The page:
EN | FR | DE | ES

Games 2 Teach: Using Video Games in the Classroom

Every student learns differently. Some students will be happy to sit quietly and read a book by themselves, some prefer to work in groups, and some through hands-on experience. 

The different ways we learn are endless and yet the majority of academic instruction is still rooted in the same strategy of lecture and drill practice. In recent years, there has been an influx of technology applications in classrooms but the same strategy still applies: lecture and drill practice, only with computers this time. 

This is why I was so impressed when I stumbled across a program called Games 2 Teach. Today, I wanted to take a deeper look at their program and what they have to offer. 

Games 2 Teach Featured Image

Games 2 Teach

Games 2 Teach is a program brought to life through the collaboration of several different organizations like the Center for Applied Second Language Studies (CASLS) at the University of Oregon, the Center for Educational Resources in Culture, Language, and Literacy (CERCLL), and the National Foreign Language Resource Center (LRC), and was originally founded and designed by Dr. Jonathon Reinhardt (University of Arizona) and Dr. Julie Sykes (University of Oregon).

The goal of Games 2 Teach is to provide digital gaming resources to foreign language teachers. The program offers practical classroom examples with full lesson plans, academic publications, and resources and guides on how to evaluate games for classroom use. 

Gamification VS. Game-Based learning

Gamification is the process of turning an activity or lesson into a game. An easy example of this would be assigning points to a student for every correct answer to a question or playing a Jeopardy-style review game. The motivation for the student lies within the reward or penalty of the framework of the game. This method works well but once the reward or penalty is completed or removed, typically, so is the student’s motivation 

Game-based learning, on the other hand, uses games to introduce concepts and guide students towards specific learning objectives and goals. Game-based learning has a distinct advantage over gamification by engaging students and shifting motivation. The game and learning objectives are intertwined, building motivation for the lesson itself – as opposed to the reward. The end goal is to motivate students in a way that inspires and fosters learning. 

Today we’re looking at one of Games 2 Teach’s practical classroom examples and exploring how games can be used as a tool in the classroom. 

This War of Mine

This War of Mine, initially released in 2014, is a simulation video game that puts players in control of several characters during a war in the fictional country of Graznavia. The interesting part about this game is that, unlike most war games, the player character isn’t a super soldier or a gun-toting maniac. The characters are survivors caught in the middle of a war and simply want to live.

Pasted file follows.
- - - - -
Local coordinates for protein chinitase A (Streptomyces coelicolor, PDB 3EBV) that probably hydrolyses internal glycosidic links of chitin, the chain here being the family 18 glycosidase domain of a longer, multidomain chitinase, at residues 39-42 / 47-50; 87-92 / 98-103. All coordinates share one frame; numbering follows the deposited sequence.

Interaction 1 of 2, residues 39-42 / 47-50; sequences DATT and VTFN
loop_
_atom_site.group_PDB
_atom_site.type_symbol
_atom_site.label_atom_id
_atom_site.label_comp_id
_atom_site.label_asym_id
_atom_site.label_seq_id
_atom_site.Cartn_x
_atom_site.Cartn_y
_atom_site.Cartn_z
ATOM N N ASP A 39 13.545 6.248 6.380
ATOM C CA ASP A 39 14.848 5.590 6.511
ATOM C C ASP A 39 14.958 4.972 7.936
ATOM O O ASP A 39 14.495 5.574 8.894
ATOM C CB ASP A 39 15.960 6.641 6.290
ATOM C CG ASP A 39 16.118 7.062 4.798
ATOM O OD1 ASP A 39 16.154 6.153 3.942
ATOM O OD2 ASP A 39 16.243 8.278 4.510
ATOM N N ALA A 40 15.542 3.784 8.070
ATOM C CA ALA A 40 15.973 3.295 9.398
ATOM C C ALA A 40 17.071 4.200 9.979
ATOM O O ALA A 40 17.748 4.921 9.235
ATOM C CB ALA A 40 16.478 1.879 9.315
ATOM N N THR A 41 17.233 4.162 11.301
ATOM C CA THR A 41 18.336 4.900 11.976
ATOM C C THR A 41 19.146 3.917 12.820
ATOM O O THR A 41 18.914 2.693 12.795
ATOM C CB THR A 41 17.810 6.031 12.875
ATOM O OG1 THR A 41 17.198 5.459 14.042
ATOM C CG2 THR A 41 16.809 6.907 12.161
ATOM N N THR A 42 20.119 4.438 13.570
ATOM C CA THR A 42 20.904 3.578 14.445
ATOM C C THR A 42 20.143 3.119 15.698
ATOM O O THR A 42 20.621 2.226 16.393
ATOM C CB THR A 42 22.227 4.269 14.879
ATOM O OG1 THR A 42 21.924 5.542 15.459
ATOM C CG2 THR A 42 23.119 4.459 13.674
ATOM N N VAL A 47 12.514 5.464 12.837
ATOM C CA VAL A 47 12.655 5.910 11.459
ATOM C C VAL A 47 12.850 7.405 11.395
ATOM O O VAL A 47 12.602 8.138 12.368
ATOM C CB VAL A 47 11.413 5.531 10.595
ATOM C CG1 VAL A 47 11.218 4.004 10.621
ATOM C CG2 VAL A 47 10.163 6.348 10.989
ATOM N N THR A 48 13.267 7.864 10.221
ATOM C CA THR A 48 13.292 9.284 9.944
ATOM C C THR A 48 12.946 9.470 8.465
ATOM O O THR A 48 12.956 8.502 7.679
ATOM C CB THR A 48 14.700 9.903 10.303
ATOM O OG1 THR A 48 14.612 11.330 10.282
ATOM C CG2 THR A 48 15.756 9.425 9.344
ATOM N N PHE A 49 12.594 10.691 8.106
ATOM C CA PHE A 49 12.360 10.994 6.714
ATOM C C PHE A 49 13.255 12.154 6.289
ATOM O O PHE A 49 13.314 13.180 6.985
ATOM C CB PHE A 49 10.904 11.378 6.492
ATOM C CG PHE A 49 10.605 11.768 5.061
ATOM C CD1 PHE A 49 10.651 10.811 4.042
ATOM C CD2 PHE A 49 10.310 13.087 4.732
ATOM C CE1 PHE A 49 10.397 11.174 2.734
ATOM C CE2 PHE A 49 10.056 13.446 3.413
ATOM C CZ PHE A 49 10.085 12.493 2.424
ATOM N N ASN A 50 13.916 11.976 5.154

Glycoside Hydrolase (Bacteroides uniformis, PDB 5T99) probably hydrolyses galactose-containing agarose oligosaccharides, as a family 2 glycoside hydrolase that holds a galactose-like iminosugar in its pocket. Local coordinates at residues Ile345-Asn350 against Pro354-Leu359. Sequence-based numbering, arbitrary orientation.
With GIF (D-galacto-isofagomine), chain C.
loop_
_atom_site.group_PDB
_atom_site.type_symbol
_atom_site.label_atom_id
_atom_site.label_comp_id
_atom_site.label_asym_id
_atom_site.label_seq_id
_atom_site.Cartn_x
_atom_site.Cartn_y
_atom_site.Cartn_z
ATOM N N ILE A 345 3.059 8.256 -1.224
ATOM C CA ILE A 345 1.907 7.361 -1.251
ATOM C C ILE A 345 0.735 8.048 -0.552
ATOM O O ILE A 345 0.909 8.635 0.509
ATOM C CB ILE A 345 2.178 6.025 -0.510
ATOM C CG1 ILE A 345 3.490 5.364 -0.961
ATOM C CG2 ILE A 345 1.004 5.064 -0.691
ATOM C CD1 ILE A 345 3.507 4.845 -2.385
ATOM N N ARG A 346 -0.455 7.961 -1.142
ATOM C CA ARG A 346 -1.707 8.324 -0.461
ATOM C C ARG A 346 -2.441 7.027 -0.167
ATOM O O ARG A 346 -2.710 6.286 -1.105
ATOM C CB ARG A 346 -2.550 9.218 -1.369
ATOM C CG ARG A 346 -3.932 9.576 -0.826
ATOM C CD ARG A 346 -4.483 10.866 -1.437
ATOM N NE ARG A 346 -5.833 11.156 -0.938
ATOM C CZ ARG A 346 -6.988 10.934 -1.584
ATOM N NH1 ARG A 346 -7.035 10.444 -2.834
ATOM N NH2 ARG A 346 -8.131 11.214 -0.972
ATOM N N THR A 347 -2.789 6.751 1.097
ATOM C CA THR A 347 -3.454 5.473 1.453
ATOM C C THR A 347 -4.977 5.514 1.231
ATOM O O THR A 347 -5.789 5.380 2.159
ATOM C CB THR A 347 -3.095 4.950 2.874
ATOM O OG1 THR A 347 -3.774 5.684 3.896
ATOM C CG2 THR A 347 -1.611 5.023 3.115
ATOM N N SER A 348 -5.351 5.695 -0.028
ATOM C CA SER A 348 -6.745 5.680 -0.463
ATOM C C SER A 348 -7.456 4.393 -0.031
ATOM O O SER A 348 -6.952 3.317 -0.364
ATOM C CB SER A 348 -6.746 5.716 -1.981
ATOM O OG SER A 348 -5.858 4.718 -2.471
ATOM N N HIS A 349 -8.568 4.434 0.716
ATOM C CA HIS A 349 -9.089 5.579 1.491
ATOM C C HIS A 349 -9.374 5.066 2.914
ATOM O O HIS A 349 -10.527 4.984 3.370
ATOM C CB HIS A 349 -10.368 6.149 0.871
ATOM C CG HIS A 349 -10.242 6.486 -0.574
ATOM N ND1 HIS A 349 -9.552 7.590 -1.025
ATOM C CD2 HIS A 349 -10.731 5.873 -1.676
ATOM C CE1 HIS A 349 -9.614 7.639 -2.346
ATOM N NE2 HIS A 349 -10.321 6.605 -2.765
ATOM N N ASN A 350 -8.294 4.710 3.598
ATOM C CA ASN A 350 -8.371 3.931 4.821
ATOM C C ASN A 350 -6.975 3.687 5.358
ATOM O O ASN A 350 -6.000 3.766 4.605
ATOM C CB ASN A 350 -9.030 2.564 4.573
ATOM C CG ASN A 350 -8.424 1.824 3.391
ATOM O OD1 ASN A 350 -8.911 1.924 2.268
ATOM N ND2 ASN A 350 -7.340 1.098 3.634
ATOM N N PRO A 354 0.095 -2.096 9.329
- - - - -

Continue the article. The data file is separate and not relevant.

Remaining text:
This brings up a host of moral dilemmas for the player characters. 

  • Do you rob someone who’s also suffering to improve your situation?
  • Do you risk your own life and safety to help someone else?
  • With limited supplies, who gets to eat today?

These are some of the decisions and dilemmas that players face within the context of the game and unfortunately, at the time of writing this, it’s also the reality for many people and refugees who are currently living through this situation in Ukraine. 

Due to the nature of the game, This War of Mine will see limited use in a high school setting and is unsuitable for secondary and primary school. This particular practical example is designed for adult or college-level learners.

Practical Classroom

The Game 2 Teach program’s practical example for the classroom is rather extensive and is available for free on their website in the downloads section. 

I won’t be going over the entirety of the lessons they provide but rather contributing a brief overview, looking at one activity from each of the three different levels: novice, intermediate, and advanced.

Novice

The activities at the novice level focus on self-reflection and descriptions of feelings. Students are asked to write two different poems or descriptions about themselves. The first is without any context given and the second comes after the students play through the first few days of the game. 

Students at this level won’t be able to understand the majority of the dialogue from the game but using the visual clues and patterns, they should be able to infer and gain context about the character’s feelings and goals. 

With this gained context, students are then asked the same questions from the first poem, with less structure. 

This is such a fantastic exercise. When students are given a simple assignment like the first poem without context, the answers will most likely be generic or aimed at simply completing the task.

The second poem is the one that interests me the most. After giving some context and an extreme alternative, like living in a war-torn country, it would be very interesting to see how their perspectives change and how they self-reflect.